WFUV Movie Music

WFUV Movie Music: Gimme Shelter (1970)

by Dennis Elsas

When David and Albert Maysles agreed to film the 1969 Rolling Stones American tour, they never imagined their movie would culminate in a murder. Employing their distinctive cinema verite style, they follow the Stones from Madison Square Garden to an Alabama recording studio to a free concert planned for San Francisco. The result is Altamont, a violent end to the peace and love spirit of the Sixties and a frightening look at the dark side of rock 'n' roll.

WFUV Movie Music: Hard Day's Night (1964)

by Dennis Elsas

A Hard Day's Night redefined what a "rock'n' roll movie" could be. United Artists had secured movie rights for the Beatles to obtain a successful soundtrack album. However, when director Richard Lester chose to go outside the traditional rock film formula, he created a cinematic and musical breakthrough. A great script and supporting cast, innovative visual techniques and performances from John, Paul, George and Ringo that exceeded all expectations combined to make this an unforgettable film.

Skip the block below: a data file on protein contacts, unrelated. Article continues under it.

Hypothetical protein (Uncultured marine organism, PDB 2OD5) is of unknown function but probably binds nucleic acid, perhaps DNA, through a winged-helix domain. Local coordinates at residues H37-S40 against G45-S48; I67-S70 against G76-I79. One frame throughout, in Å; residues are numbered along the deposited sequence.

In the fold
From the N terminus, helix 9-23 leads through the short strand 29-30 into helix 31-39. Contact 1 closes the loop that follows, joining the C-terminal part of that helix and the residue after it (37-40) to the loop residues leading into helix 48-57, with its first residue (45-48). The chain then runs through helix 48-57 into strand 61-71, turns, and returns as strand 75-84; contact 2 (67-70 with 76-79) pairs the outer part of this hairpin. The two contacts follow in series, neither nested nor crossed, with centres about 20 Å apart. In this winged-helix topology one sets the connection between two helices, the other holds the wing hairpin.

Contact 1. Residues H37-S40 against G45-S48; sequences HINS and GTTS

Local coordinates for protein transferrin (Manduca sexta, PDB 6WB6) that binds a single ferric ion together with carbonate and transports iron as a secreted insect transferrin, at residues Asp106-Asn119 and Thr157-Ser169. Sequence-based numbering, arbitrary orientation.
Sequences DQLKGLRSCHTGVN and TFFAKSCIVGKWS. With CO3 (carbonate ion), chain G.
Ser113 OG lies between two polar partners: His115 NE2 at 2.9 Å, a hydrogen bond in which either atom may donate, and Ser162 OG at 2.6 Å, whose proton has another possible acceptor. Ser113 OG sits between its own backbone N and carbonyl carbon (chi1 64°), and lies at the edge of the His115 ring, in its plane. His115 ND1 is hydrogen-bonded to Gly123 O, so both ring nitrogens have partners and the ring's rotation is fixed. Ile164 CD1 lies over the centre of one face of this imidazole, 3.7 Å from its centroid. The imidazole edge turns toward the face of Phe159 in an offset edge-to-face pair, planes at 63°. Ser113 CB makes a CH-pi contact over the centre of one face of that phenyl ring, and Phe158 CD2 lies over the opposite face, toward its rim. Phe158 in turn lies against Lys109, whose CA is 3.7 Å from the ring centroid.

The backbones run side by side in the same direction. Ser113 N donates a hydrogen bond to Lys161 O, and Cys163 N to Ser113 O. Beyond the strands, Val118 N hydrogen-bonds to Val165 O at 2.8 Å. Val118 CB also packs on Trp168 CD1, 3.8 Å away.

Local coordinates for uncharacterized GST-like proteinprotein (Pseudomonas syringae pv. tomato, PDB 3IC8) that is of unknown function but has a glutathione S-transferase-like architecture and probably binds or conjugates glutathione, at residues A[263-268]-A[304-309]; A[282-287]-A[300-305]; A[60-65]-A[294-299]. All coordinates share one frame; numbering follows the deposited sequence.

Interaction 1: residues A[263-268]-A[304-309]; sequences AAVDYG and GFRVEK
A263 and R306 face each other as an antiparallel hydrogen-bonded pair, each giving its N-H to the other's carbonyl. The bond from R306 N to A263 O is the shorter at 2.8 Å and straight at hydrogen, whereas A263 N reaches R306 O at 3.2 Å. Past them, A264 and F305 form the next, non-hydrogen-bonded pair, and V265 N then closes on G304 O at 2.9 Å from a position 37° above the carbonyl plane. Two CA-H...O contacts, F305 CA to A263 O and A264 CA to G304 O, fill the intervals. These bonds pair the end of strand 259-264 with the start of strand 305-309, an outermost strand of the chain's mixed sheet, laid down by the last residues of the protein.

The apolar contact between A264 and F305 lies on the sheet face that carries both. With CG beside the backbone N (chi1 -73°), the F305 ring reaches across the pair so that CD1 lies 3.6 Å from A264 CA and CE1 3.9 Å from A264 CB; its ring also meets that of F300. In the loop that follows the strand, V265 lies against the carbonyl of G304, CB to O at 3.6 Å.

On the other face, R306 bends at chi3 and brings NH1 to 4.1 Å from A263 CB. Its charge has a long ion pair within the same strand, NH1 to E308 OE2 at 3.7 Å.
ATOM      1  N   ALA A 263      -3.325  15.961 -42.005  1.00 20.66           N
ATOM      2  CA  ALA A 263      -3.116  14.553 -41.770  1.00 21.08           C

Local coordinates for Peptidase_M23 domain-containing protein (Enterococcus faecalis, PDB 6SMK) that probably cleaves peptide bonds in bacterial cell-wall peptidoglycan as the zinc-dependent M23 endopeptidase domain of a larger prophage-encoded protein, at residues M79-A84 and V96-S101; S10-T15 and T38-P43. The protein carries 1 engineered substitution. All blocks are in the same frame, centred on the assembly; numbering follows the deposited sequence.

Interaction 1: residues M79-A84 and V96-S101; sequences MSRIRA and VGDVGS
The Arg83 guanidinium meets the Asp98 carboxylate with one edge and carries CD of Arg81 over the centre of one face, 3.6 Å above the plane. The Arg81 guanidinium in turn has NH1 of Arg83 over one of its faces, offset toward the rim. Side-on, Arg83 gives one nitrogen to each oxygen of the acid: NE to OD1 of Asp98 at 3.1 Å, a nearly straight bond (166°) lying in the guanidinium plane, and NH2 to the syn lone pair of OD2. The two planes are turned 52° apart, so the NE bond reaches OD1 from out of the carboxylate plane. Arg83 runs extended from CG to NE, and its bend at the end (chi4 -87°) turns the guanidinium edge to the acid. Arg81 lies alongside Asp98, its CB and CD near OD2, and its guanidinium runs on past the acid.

WFUV Movie Music: 'The End,' Apocalypse Now (1979)

by Darren DeVivo
"This is the end, beautiful friend." With these haunting words, a forest explodes into a hellish fury. The words are uttered by Jim Morrison and accompanied by an eerie dirge performed by Ray Manzarek, Robby Krieger and John Densmore. "The End" sets the mood for a tale of darkness, terror, madness and death in Vietnam. "The horror. The horror."
 

WFUV Movie Music: 'Oh La La,' Rushmore (1998)

by Claudia Marshall
Few directors have the musical taste of Wes Anderson. And he puts it to perfect use in the final scenes of movies like Royal Tennenbaums and The Life Aquatic with Steve Zissou - perhaps turning on movie goers to some classic songs they might not have known - and reminding others of the power of tunes like "Ohh La La," by Faces - used perfectly in the ending of the movie "Rushmore."